Infant milestones include physical moments like learning to sit, crawl, and walk. They also involve tooth eruptions. While the physical moments are joyful and fun, the eruption of teeth can be uncomfortable.

Knowing the baby teeth eruption timeline helps parents understand their child’s behavior to manage their discomfort.

When Does Tooth Eruption Start and End

Baby teeth begin erupting around six months of age. Before the eruption of baby teeth, the gums swell slightly and babies often drool more than usual. The first two teeth that appear are the lower bottom front teeth, also called the central incisors.

Once those first two baby teeth erupt, four front teeth soon follow. Then, the teeth fill in, often erupting in pairs and alternating between the top and bottom jaw. All teeth should be in place by the time the child is three years old.

The primary teeth or deciduous teeth usually stay in place until they begin falling out around age six or seven. Parents can expect that about four teeth will erupt every six months. After the central incisors erupt, the teeth erupt in pairs, with one on the right and left simultaneously appearing.

Those young teeth help set the stage for their adult teeth. Your child’s jaw and facial bones begin to create space for the adult teeth.

If you saw an X-Ray of your child’s jaw, you would see the adult teeth below the gum line. During the elementary school ages, children have primary and adult teeth in their mouths.

A baby teeth chart can help you know what to expect. You’ll know when to expect the eruption of teeth and which will come first. In general, you can expect teeth to appear at the following times:

Bottom central incisors

6 to 10 months

Top central incisors

8 to 12 months

Bottom lateral incisors

10 to 16 months

Top lateral incisors

9 to 13 months

First top molars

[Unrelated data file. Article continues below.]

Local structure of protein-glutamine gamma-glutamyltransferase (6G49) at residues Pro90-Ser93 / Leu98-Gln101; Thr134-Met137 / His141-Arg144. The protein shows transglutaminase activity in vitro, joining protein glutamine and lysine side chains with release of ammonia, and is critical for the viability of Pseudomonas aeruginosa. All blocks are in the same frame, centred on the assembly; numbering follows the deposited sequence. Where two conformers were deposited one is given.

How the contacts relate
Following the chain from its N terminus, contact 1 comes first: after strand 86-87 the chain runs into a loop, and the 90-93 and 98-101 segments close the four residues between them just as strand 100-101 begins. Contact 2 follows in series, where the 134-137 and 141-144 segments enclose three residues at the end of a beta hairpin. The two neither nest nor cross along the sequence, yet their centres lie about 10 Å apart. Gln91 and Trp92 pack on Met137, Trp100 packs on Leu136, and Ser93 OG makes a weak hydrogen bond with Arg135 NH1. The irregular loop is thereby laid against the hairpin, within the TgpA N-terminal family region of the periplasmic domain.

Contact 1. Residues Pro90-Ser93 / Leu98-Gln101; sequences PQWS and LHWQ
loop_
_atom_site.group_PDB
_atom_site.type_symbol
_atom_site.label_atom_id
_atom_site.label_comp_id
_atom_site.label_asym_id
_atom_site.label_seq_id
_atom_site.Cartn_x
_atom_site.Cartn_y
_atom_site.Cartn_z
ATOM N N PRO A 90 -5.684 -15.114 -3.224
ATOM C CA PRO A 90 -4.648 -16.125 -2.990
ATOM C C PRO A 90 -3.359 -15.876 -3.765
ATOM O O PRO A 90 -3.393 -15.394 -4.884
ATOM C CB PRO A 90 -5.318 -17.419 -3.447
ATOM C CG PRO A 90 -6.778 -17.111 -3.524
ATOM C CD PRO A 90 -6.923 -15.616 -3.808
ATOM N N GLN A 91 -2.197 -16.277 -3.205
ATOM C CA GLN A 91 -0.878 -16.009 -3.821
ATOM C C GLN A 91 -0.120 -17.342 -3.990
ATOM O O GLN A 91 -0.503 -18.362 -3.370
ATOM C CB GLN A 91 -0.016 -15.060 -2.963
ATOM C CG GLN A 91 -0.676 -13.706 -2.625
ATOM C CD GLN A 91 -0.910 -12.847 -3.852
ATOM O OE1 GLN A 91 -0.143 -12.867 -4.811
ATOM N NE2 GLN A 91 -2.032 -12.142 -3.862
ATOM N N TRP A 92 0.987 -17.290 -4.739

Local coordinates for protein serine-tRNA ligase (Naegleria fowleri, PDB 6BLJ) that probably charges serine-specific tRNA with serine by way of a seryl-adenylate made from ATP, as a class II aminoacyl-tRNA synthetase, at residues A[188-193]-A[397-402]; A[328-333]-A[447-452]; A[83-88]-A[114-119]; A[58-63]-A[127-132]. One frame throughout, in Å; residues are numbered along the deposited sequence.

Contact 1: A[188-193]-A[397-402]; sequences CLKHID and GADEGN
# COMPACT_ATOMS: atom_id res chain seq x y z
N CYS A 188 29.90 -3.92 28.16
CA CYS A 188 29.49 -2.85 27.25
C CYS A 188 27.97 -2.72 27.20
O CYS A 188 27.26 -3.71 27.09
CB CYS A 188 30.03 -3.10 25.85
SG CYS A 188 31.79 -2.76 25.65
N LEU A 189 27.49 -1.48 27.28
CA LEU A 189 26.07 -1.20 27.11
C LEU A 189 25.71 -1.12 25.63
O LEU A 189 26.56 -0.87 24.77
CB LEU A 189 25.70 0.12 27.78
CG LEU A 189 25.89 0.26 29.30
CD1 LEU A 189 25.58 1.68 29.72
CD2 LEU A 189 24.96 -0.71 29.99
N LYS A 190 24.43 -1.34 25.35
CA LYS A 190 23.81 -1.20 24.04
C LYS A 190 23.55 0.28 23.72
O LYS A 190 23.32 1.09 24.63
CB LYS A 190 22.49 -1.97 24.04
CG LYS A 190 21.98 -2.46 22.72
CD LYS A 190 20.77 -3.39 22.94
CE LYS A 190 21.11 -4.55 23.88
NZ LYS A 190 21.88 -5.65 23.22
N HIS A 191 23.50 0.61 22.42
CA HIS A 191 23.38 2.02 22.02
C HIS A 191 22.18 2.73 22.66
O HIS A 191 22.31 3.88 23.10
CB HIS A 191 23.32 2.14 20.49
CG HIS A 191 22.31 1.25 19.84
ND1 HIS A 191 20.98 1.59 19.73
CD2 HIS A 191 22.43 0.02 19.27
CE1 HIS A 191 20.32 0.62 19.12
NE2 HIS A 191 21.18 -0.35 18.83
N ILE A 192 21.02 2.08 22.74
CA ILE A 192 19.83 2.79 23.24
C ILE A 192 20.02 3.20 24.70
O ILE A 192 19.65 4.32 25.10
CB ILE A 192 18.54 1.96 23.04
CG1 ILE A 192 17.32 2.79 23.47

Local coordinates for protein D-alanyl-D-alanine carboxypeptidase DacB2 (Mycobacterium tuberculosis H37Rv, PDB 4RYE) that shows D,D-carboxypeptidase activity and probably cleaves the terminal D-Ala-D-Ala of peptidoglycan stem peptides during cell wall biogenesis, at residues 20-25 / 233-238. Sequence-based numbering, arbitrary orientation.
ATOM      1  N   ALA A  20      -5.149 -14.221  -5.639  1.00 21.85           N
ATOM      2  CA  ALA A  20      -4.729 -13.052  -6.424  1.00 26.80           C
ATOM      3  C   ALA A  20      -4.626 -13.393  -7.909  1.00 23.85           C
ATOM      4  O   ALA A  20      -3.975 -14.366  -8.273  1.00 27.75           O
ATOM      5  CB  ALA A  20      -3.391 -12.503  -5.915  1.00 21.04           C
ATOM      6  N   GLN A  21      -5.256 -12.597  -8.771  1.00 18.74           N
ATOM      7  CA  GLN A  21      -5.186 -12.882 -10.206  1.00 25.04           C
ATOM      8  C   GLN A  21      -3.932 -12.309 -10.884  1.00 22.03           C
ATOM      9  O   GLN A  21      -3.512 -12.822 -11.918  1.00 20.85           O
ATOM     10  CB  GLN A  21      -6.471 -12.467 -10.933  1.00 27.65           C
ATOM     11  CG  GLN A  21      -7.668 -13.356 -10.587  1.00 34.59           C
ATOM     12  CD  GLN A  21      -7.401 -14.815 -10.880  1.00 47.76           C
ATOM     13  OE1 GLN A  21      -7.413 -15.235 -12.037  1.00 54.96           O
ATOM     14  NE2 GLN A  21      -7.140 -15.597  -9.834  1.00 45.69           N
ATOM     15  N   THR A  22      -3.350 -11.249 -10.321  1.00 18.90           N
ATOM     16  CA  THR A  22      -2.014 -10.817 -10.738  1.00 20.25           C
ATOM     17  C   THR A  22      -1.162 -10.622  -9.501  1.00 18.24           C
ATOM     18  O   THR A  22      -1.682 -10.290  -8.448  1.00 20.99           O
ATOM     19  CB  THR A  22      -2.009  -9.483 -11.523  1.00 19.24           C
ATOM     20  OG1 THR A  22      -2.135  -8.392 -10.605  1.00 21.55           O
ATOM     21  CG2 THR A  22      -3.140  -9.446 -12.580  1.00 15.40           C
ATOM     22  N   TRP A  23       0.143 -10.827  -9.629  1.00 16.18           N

14 to 18 months

First lower molars

13 to 19 months

First top cuspids

17 to 23 months

First lower cuspids

16 to 22 months

Second top molars

23 to 31 months

Second lower molars

25 to 33 months

Types of Teeth

Humans have 20 baby teeth and 32 permanent teeth. The different types of teeth have special jobs. For example, the incisors cut and bite food, while the cuspids tear it. The molars chew and grind food. All teeth have a crown at the top, a visible neck, and a root below the gums.

The incisors have a thin edge at the top to cut through food. The cuspids are the pointy teeth that resemble canine teeth. The premolars and molars all have flat surfaces designed for grinding food.

The 20 teeth in a child’s mouth include four central and lateral incisors, four cuspids, and four first and second molars. The four teeth have two on the top and two on the bottom. They are opposite each other on the left and right sides, except for the central incisors which are next to each other.

Adults have 32 permanent teeth, with four lateral and central incisors and cuspids. They also have four first and second bicuspids, often called the first and second premolars, as well as three sets of molars known as the first, second, and third molars.